April 4, 2004
After saying these things ["Risk your life....], Jesus headed straight up to Jerusalem. When he got near Bethphage and Bethany at the mountain called Olives, he sent off two of the disciples with instructions: "Go to the village across from you. As soon as you enter, you'll find a colt tethered, one that has never been ridden. Untie it and bring it. If anyone says anything, asks, 'What are you doing?' say, 'His Master needs him.'"
The two left and found it just as he said. As they were untying the colt, its owners said, " what are you doing untying the colt?"
They said, "His Master needs him."
They brought the colt to Jesus. Then, throwing their coats on its back, they helped Jesus get on. As he rode, the people gave him a grand welcome, throwing their coats on the street.
Right at the crest, where Mount Olives begins it descent, the whole crowd of disciples burst into enthusiastic praise over all the mighty works they had witnessed:
"Blessed is [the one] who comes,
the king in God's name!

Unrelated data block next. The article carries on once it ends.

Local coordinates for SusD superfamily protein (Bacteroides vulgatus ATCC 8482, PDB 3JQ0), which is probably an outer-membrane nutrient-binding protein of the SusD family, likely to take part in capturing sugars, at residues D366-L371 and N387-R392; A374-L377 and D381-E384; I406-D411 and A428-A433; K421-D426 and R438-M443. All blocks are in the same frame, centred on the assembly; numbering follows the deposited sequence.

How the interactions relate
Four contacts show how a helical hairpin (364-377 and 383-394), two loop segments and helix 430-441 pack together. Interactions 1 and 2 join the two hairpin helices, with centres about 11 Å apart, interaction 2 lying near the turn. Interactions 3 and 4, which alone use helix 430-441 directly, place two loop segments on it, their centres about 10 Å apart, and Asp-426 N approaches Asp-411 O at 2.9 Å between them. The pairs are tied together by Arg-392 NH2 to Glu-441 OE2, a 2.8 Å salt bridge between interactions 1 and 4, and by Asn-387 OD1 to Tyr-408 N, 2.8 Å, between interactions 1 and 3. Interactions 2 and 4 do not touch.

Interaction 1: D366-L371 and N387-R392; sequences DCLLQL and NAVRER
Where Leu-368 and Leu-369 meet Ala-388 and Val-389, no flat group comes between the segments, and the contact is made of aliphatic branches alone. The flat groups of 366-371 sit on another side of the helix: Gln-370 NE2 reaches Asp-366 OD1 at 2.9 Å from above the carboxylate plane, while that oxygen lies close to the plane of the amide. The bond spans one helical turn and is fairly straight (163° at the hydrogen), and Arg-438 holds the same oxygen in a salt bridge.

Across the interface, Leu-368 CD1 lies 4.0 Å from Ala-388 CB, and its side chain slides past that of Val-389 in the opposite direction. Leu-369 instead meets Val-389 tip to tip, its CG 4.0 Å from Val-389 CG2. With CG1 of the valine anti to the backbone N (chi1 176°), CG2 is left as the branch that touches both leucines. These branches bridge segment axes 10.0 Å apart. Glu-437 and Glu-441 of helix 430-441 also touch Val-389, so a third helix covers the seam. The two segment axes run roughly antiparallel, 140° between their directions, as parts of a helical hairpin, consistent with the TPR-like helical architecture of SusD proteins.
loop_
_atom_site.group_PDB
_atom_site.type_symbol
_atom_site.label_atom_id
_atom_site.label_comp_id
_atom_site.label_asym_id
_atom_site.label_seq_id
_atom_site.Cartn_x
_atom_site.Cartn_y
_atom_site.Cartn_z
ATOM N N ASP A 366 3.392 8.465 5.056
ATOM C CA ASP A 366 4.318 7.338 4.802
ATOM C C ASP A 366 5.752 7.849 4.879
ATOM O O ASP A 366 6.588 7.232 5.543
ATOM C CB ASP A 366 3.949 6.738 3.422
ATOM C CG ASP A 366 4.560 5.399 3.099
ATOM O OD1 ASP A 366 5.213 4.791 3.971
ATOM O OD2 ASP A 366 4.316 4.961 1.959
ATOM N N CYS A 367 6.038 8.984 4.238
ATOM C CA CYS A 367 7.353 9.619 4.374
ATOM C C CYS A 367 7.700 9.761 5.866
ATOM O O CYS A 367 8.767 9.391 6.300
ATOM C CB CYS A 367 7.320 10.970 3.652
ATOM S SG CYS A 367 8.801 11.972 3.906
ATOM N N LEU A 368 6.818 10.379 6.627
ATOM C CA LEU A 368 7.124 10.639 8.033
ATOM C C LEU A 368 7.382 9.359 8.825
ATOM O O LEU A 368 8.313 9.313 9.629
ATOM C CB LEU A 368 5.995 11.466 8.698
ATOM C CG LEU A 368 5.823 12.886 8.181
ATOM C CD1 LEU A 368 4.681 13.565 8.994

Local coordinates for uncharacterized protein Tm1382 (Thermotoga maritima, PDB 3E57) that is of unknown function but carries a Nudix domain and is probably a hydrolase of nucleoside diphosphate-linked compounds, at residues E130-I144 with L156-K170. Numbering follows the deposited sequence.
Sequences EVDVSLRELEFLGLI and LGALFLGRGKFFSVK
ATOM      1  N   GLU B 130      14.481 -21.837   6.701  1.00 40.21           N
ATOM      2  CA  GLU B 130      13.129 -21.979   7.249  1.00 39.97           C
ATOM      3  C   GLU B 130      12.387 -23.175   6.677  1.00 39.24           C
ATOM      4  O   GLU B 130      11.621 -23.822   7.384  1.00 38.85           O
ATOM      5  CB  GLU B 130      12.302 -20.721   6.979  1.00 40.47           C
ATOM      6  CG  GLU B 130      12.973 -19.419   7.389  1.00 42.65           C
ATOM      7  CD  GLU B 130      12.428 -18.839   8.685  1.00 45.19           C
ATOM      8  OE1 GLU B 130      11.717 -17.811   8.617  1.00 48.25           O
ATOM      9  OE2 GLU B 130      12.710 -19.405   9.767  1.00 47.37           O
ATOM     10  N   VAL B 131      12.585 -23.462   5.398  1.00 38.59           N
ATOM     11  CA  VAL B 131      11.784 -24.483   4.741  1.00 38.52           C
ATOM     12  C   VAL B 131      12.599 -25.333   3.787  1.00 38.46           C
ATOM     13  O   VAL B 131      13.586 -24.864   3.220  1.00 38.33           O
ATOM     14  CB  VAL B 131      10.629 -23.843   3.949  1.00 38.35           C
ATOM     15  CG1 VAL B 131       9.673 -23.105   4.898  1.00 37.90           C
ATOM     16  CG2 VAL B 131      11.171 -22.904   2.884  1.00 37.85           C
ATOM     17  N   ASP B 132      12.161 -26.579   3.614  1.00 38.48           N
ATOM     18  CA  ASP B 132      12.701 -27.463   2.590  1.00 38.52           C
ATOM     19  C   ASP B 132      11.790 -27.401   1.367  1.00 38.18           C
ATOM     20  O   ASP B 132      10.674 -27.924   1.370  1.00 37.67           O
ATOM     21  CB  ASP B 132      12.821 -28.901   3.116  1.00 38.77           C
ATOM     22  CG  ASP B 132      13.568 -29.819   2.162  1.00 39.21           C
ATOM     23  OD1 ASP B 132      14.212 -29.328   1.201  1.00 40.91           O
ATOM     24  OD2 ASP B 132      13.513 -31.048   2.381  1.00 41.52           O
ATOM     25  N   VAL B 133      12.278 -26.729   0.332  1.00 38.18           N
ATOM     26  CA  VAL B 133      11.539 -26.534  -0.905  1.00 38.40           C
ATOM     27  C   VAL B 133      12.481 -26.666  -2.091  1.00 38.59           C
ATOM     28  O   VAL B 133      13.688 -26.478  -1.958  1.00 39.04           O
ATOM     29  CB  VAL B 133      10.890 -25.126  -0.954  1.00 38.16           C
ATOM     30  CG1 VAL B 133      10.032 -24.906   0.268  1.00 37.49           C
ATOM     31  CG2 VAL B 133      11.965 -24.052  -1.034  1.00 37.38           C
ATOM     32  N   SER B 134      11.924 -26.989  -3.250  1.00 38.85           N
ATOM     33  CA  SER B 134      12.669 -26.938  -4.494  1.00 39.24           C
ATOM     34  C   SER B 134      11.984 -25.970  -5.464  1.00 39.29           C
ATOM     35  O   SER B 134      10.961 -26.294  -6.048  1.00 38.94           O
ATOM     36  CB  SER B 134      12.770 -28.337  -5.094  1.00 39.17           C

All's well in heaven!
Glory in the high places!"
Some Pharisees from the crowd told him, "Teacher, get your disciples under control!"
But he said, "If they kept quiet, the stones would do it for them, shouting praise."
<The Message >
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1. Control is a very high value in any society, be it religious or otherwise. Control cuts off the hands of musicians and then asks them to play. Control cuts off heads so differences can be excised and all be me. Control is neither patient nor kind. Control exercises its authority in any way it can, escalating whenever necessary.
2. It seems evident, from hindsight, that the disciples never were under control. Unless you posit absolute divinity or an invitation that cannot be refused, the disciples responded to a call and seemed to get the unintended meaning nearly every time.
It seems evident, from looking around today, that disciples (folks who understand themselves to be faithful Christians) are also not under control and seem to get the unintended meaning of a parable or law nearly every time.
3. So, are we to be quiet about our discipleship failures that some other vehicle might be raised up? Probably not. Whether we are expressing our thanksgiving in appropriate or inappropriate way (according to some outside viewer or person with a differing religious sensibility) I hope and pray the stones will sing on their own.
Now and then, may we learn our part to better harmonize.